BERLIN -- Tesla's planned electric-car plant in Europe is facing legal delays that could set the project back by several months after a court halted work on clearing a forest for the factory near Berlin while it considers a challenge by environmentalists.
The Berlin-Brandenburg higher administrative court issued a temporary injunction against further logging, overturning a lower court ruling that had rejected a request by environmental group Gruene Liga Brandenburg (Green League of Brandenburg). The court said it will make a final decision on the complaint in the coming days.
Tesla and the government of Brandenburg, where the plant is located, have until mid-day on Tuesday to respond to the court and will meet that deadline, Joerg Steinbach, Brandenburg’s economy minister, said on Twitter, adding that they will then “rely on the prompt decision” by the court.
If Tesla does not clear the trees by mid-March before the wildlife breeding period, construction could be delayed by six to nine months, local officials have warned.
Tesla argues that the site is an “inferior” pine forest that was planted to be harvested in the first place.
Gruene Liga Brandenburg did not immediately respond to a request for comment.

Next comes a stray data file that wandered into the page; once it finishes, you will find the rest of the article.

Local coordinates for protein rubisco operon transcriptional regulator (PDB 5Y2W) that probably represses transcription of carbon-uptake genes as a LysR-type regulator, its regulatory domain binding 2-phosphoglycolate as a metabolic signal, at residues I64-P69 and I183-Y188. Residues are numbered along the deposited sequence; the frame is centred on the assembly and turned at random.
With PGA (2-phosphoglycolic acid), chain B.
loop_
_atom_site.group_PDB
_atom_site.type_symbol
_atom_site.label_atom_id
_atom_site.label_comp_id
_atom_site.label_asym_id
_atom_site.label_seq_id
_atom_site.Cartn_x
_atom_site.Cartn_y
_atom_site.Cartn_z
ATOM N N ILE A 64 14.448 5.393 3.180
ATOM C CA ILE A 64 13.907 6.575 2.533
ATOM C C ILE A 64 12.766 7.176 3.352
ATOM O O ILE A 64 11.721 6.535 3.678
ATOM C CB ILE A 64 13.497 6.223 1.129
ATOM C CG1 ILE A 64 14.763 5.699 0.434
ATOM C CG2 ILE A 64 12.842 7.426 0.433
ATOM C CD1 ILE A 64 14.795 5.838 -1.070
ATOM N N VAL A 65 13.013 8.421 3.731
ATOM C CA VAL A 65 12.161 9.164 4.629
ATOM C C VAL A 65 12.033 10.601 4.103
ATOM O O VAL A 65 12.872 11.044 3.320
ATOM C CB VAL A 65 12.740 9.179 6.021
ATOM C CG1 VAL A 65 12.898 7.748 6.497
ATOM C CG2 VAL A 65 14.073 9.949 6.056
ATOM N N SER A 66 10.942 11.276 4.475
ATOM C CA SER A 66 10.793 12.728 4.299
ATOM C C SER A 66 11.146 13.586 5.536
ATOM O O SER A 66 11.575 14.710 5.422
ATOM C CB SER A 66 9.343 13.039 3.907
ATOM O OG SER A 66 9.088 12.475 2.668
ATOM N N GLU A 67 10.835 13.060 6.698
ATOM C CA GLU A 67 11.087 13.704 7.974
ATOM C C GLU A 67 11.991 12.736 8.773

The injunction threatens Tesla's ambitious timetable of having the factory in Gruenheide up and running from mid-2021. If it does clear Germany’s red tape, the site could churn out as many as 500,000 cars a year, employ 12,000 people and pose a serious challenge to Volkswagen, Daimler and BMW.
Tesla CEO Elon Musk recently tried to ease local concerns about water usage for the plant, which would border a nature reserve.
The factory will be designed with “sustainability and the environment in mind,” Musk said last month on Twitter, adding that Tesla will plant three new trees for every tree cut.
Workers have already scoured the equivalent of about 150 soccer fields of forest and removed most of the errant World War II ammunition found there. Logging started last week after Brandenburg’s environment ministry granted Tesla preliminary approval to begin works.
The project's environmental stipulations include scaring off or relocating wolves, bats, snakes and lizards until construction is over.
Under German regulations, the project must consider the breeding period for local wildlife in spring.
Lawmakers from the pro-business Christian Democrat and Free Democrat parties have warned that the legal battle waged against the factory would inflict serious and long-lasting damage on Germany's image as a place to do business.
Local and national lawmakers have been caught out by the strength of opposition to the factory, with hundreds of demonstrators protesting over what they say is the threat it poses to local wildlife and water supplies.
Tesla currently has two factories in the United States and one in Shanghai, China.
Reuters contributed to this report